Obituary: Georges Khler

Georges Jean Franz Khler, immunologist: born Munich 17 April 1946; Researcher, Cambridge University 1974-76; Researcher, Basle Institute for Immunology, Switzerland 1977-84; Nobel Prize for Medicine or Physiology 1984; Director, Max Planck Institute for Immune Biology, Freiburg, Germany 1985-95; married 1968 Claudia Reintjers (one son, two daughters); died Freiburg 1 March 1995.

Georges Khler was an immunologist whose research in the mid-1970s resulted in one of the most significant developments in 20th-century biology. His discovery, with Csar Milstein, of "monoclonal antibodies", not only produced a new way for cell and molecular biologists to analyse their specimens, but also revolutionised diagnostic clinical chemistry and created a large part of the biotechnology industry which emerged in the 1980s. For their discovery, Khler and Milstein shared (with another immunologist, Niels Jerne) the 1984 Nobel Prize for Physiology or Medicine.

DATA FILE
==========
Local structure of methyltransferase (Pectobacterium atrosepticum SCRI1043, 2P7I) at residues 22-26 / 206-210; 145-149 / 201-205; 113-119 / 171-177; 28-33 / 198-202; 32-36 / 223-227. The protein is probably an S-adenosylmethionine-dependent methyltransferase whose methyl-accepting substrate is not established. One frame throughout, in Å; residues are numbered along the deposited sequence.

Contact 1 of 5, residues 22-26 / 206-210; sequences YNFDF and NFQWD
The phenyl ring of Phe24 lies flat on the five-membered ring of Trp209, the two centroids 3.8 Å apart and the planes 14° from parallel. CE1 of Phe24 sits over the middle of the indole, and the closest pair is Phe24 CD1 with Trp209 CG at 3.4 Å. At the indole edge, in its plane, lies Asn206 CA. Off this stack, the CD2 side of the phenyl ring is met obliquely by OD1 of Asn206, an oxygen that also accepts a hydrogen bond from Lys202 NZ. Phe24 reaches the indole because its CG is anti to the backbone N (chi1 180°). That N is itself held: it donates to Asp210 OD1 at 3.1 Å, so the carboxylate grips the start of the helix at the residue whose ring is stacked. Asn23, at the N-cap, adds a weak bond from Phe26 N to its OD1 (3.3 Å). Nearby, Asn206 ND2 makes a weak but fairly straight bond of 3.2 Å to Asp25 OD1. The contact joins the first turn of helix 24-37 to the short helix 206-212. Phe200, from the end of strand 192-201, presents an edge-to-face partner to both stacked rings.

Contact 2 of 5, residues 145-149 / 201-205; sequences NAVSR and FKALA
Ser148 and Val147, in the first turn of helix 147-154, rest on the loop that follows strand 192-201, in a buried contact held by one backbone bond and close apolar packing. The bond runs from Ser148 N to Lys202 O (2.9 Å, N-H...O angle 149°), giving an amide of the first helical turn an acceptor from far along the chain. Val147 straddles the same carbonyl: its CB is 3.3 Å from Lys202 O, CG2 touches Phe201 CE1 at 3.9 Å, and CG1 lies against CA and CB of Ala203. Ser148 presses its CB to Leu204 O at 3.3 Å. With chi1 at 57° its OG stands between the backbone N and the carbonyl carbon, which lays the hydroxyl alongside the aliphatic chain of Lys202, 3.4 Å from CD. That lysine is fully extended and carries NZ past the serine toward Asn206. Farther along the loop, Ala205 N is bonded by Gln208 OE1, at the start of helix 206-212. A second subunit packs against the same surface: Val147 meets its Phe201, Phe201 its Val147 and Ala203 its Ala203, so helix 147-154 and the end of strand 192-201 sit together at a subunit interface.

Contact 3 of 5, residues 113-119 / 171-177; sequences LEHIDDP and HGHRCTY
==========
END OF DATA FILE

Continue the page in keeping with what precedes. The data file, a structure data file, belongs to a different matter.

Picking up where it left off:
Khler was born in Munich in 1946. He studied biology at Freiburg University and in 1971 went to the Basle Institute for Immunology, where he obtained his PhD under the supervision of Fritz Melchers. At the Basle Institute he developed an interest in antibodies and how they are produced as part of the normal immune response in the blood and spleen of mice (and other animals including humans). He was fascinated by the enormous diversity of antibodies which a single animal can make and the way in which this process is controlled.

In Basle he learnt experimental techniques for studying normal antibody- producing cells, including one invented by Jerne (who was then the Director of the Institute) for counting the number of cells making a particular antibody amongst the millions of cells making different antibodies. This experience was to prove invaluable when, in 1974, Khler moved to England for a two-year post- doctoral fellowship, to work with Milstein in the Medical Research Council Laboratory of Molecular Biology in Cambridge. Khler developed a very close collaboration with Milstein and, after a few false starts, within a year the work for which they were to share a Nobel Prize had been completed and submitted for publication in the scientific journal Nature.